“If something is not exactly right, it will be corrected. But the tactic of an attempted wholesale silencing of valid perspectives about a global conflict does not serve the goal of educating our students and preparing them for the wider world.”

Matt Meyer, Berkeley Federation of Teachers president speaking at April 10 BUSD board meeting

But Ilana Pearlman, an outspoken Jewish parent of two Berkeley Unified students with a child heading for transitional kindergarten, dismissed that criticism, and said that Berkeley children have been the victims of their peers and teachers acting badly. She says she keeps hoping it will end.

“When I’ve spoken at school board meetings, I’ve made a very important distinction to only discuss overt cases of antisemitism. So nobody can come at me with wild accusations of suppressing anti-war voices,” she said. “I’ve stuck to just the bare-bones facts of Jews being called stupid at elementary schools, of another parent of a second grader who told me students are calling Jewish students baby killers.

“What I’m really finding troubling is not only are we not being believed, but there’s this approach of digging heels in further to say that we’re making up bogus lies,” she said. “I want for our kids to be safe, and I want for the classrooms to stop being politicized. And what that looks like is leaders leading and denouncing antisemitism in its tracks as it’s happening.”

Observed incidents of antisemitic behavior

The district has not responded to “scores of complaints” by parents, and neither the school board, which has regularly heard evidence from parents at meetings, nor has Ford Morthel intervened or indicated concern, the complaint said.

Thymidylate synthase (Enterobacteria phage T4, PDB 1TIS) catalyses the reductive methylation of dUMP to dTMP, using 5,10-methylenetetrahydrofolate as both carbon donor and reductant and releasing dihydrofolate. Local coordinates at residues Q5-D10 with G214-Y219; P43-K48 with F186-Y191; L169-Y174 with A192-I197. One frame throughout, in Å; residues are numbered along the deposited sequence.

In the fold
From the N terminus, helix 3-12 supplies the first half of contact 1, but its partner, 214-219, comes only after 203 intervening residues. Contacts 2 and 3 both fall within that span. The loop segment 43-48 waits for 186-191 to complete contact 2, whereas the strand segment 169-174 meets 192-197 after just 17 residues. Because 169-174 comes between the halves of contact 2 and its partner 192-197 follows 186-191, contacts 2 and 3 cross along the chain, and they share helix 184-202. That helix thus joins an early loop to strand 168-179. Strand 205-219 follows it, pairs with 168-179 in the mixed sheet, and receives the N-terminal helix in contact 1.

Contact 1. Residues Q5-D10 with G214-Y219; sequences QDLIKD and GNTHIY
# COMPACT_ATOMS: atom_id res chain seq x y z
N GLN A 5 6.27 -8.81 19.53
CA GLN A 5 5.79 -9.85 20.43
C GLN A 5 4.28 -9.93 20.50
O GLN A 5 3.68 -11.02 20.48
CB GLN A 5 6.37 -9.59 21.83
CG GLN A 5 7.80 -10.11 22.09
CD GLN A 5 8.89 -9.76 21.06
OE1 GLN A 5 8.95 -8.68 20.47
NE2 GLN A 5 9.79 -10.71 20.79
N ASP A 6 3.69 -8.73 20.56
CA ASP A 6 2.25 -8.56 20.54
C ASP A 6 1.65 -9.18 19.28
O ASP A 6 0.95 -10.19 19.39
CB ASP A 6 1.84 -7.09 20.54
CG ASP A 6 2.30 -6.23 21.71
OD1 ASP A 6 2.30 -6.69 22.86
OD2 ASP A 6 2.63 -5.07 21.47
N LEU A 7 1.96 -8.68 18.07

With names redacted, the complaint and follow-up cited dozens of instances of antisemitic behavior based on firsthand observations and students’ accounts to their parents.

“In every case and every incident that we listed, there was notification, and sometimes parents begged for help with certain things, and there was either not an adequate response or no response,” said Marci Miller, a California-based attorney with the Brandeis Center.

The complaint details the following:

On Oct. 18, Berkeley teachers promoted an unauthorized walkout of school without parental permission in support of Gaza. Students from Berkeley High chanted “From the river to the sea, Palestine will be free,” a phrase that implies the elimination of Jews from Israel. Students at Martin Luther King Jr. Middle School also walked out. Parents said they heard students say “Kill the Jews”, “F— Israel” and “Kill Israel.” A second walkout occurred on March 20.

A ninth-grade art teacher at Berkeley High showed violent pro-Hamas videos and papered his classroom walls with anti-Israel and antisemitic images, including a fist holding a Palestinian flag pushing through a Star of David. A girl in the class ran from the class “shaking and crying”; her parents complained about the hostile environment. She was transferred to another class, where the teacher began wearing a “Free Palestine” patch on her clothing. After CNN and other media cited the first art teacher in reports on antisemitism in the district, the district put the teacher, identified as Eric Norberg, on paid administrative leave.

“In every case and every incident that we listed, there was notification, and sometimes parents begged for help with certain things, and there was either not an adequate response or no response.”

Marci Miller, a California-based attorney with the Brandeis Center